Epidemiology and Host Factors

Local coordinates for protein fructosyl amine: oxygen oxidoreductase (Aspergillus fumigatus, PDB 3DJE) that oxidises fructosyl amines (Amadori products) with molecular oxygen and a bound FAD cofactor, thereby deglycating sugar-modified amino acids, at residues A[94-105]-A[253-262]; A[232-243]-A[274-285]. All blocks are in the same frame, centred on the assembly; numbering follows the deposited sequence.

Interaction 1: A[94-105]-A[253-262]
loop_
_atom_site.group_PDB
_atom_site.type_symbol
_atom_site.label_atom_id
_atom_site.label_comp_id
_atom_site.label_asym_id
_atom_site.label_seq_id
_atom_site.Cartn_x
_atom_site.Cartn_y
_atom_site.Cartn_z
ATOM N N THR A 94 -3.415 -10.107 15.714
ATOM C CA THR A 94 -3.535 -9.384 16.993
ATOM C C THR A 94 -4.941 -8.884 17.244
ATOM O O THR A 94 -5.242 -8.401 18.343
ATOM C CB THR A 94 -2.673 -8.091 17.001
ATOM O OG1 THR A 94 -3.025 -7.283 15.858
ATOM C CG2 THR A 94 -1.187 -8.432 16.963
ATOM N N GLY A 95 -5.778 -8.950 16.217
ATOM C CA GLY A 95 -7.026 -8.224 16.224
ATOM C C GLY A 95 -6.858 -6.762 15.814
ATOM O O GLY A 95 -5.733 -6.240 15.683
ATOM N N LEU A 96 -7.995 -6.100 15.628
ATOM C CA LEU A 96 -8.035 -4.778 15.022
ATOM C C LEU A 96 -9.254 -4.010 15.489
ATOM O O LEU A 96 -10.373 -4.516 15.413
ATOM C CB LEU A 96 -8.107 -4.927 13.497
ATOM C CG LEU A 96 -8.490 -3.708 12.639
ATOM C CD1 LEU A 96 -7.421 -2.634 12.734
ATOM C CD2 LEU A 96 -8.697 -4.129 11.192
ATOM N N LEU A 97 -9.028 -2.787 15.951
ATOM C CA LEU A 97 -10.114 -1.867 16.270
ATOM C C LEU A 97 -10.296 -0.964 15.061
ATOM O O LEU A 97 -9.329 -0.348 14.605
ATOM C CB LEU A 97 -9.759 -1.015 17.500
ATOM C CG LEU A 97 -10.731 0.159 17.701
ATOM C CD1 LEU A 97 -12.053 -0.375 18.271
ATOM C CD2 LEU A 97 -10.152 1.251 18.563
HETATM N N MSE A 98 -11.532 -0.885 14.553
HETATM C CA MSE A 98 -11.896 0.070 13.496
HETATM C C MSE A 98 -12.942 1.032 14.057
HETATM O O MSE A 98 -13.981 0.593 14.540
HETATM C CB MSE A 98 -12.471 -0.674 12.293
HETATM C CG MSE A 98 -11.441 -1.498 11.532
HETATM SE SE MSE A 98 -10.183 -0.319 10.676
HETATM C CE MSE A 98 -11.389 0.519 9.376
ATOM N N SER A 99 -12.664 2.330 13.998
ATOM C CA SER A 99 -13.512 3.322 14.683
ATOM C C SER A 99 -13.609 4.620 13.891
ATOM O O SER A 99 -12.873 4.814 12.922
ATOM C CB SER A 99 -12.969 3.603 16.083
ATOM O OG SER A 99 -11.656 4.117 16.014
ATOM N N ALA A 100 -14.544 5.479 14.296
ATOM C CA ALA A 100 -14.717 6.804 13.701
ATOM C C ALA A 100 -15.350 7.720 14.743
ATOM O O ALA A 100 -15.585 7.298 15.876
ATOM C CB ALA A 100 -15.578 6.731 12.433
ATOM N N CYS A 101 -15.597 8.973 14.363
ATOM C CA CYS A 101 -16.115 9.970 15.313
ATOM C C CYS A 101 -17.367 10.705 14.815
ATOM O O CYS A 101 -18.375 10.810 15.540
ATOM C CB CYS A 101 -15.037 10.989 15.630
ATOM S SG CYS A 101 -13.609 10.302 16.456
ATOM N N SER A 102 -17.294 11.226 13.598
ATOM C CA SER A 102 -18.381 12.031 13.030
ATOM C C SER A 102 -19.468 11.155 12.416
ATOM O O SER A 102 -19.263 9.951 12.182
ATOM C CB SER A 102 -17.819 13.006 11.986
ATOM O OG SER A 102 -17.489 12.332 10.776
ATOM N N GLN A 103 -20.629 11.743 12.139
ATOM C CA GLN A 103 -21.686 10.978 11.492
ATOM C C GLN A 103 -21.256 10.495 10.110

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In 2014, WHO reported approximately 9.6 million new cases of tuberculosis (TB) in the world, more than half of which are contributed by developing countries in Asia and Africa. Lack of modern diagnostic tools, underreporting of the new cases and underutilization of directly observed therapy (DOT) remain a concern in developing countries. Transient resurgence of TB during the HIV epidemic has subsided and the annual decline has resumed in developed countries including the USA. In 2014 though, the rate of decline has slowed down resulting in leveling of TB incidence in the USA. In developed countries like the USA, the incidence of TB remains high in those with certain risk factors for TB. This group includes immunocompromised patients, particularly those with positive HIV infection. Others at high risk include those with diabetes, cancer, those taking immunosuppressive drugs, and those with other medical conditions that reduce host immunity. If we look at age and ethnicity, elderly patients are at higher risk of developing TB. African-American, foreign-born, and homeless populations are also at higher risk of developing tuberculosis. Virulence of the mycobacteria, and immunological and genetically mediated factors are also mentioned, but these topics are not the primary goal of this article. This review, thus discusses the epidemiology, host factors, and those at high risk for developing active TB. A brief review of the current trends in drug resistance of mycobacteria is also presented.